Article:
Here are five ways to prepare yourself mentally to do something epic, to make sure that nothing, not even a little lightening, or a mouse on your face, can stop you.
1. Know your why.
What will competing a thru-hike of the AT do for you? What is important about doing it? Write this down and look at it every day before doing your epic thing. Bring it with you on the trail. So when you're feeling unstoppable you'll have instant access to your why, which will make you think twice about quitting. For more on this, read Appalachian Trials by Zach Davis and watch Simon Sinek's TED Talk.
2. Know yourself.
How you do one thing is how you do everything, so what needs to change (and what needs to stay the same) in order to complete this monumental undertaking?
For example, I know I tend to get excited and dive into things head first, reading all the books, buying the gear, joining the Meet-Up groups. Then someone yells "Squirrel!" and I run off to chase the squirrel, forgetting all about the thing I was just passionate about.
I'm in that first flush of excitement phase as I write this and maintaining vigilance against anyone, especially myself, who dares to yell "Squirrel!" I imagine this vigilance will be for the duration of my hike.
If you're new to this kind of self-exploration, you may want to hire a coach who can help you identify the pitfalls in your thinking and the patterns in your mindset that may not serve you on the trail.
Seriously...it's worth the investment. Because we really are blind to our own shit.
Almost any kind of life coach or success coach can help with this. I can help you with this! Just be sure you shop around and get a taste for a potential coach's style before signing on the dotted line.
If you'd like a complimentary session with me, feel free to contact me and we'll set up a time. Or you may want to be coached by someone who has completed their thru-hike (I haven't, yet). In that case, try Carla "Zipper" Robertson at Wild and White Blazing. She's a trained coach, like me, and she's thru-hiked the AT.
3. Know what you need to let go of in order to succeed.
Is it a limiting belief?
Is it the question “what if”? The if’s, but’s and what if’s keep you stuck where you are and are extremely powerful in their pull.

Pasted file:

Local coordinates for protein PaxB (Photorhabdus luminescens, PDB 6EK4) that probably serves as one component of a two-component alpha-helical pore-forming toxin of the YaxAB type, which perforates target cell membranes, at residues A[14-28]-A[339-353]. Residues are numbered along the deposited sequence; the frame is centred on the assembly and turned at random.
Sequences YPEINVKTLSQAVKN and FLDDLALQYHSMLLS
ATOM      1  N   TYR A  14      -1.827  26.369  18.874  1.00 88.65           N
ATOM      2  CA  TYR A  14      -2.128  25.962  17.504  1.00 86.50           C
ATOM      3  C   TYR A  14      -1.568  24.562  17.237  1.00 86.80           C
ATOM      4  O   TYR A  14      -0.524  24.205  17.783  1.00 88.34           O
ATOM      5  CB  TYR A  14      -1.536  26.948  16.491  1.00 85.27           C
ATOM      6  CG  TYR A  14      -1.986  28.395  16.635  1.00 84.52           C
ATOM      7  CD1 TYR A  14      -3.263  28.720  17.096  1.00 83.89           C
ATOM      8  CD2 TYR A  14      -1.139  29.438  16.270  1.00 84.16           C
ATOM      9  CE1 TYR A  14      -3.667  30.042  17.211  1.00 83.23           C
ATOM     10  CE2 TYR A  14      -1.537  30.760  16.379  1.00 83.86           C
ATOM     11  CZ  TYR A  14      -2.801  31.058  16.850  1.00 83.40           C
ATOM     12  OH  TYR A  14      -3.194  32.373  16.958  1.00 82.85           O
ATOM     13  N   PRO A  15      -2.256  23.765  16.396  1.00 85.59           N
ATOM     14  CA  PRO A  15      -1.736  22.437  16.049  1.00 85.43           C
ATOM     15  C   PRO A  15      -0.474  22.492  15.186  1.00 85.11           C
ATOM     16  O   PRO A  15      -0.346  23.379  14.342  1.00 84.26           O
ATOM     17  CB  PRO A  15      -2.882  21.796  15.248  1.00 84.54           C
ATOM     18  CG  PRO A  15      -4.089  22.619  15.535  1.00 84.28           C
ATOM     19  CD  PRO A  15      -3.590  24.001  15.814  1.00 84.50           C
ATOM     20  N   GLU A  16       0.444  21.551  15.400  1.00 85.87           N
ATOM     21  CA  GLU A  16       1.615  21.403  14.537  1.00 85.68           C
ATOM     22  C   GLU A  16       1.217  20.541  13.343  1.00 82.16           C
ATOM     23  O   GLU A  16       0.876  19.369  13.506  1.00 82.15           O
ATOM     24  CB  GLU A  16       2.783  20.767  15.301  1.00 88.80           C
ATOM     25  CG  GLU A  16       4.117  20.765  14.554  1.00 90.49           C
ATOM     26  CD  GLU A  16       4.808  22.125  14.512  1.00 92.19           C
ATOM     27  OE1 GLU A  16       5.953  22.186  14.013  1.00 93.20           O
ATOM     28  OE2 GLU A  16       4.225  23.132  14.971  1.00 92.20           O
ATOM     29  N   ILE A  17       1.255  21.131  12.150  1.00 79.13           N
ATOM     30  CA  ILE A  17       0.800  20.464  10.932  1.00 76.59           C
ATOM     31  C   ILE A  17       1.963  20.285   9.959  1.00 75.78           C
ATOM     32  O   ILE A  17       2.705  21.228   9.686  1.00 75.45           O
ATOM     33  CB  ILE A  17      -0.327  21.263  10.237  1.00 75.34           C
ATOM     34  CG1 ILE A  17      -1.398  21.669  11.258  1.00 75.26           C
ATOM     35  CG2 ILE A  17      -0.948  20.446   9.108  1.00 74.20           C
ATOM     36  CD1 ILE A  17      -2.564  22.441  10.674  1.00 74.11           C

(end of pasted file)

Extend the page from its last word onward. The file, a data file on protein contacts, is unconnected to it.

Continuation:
Is it something you fear you will lose in order to have what you want?
Ask yourself, "What will I have to let go of in order to complete my thru-hike?" Or, "What might I lose when I have _________________?"
Again, a coach trained in transformational coaching can be incredibly useful here because we have ways of helping you put fears into perspective.
4. Know your come from.
If you intend to do something epic, assume the posture of someone for whom doing epic things comes naturally and is a given.
Practice being that person, not the person who gives in to fear or whining.
Step into the skin of that person every morning when you are reading your why and soon it will be as natural for you as getting dressed.
For more on this, read my reflections on fear, and say hello to Dick while you're there.
5. Know the conditions that will set you up for success.
How will you hold yourself accountable?
Do you need to announce your intention on Facebook and at your next family gathering?
If people don't know what you're up to it's much easier to talk yourself out of doing it. So tell people. Tell people who will support you. Then tell people who will give you a hard time if you don't finish. Make your intention known to the world and you'll find it hard to weasel out of it later.
Do you need to find a hiking or training partner?
Do you need to connect with other people who've done what you intend to do? If it's thru-hiking the AT, the Appalachian Trail Conservancy will send you a list of people who will be happy to talk to you about your plan.
Find some way to hold yourself accountable because accountability breeds success.
Good luck, Sunshine. I'm rooting for you and I know you can do it.
Now before doing your homework, please leave a message and tell me why you plan to hike the Appalachian Trail. If you want, I'll go first...click here to see my why.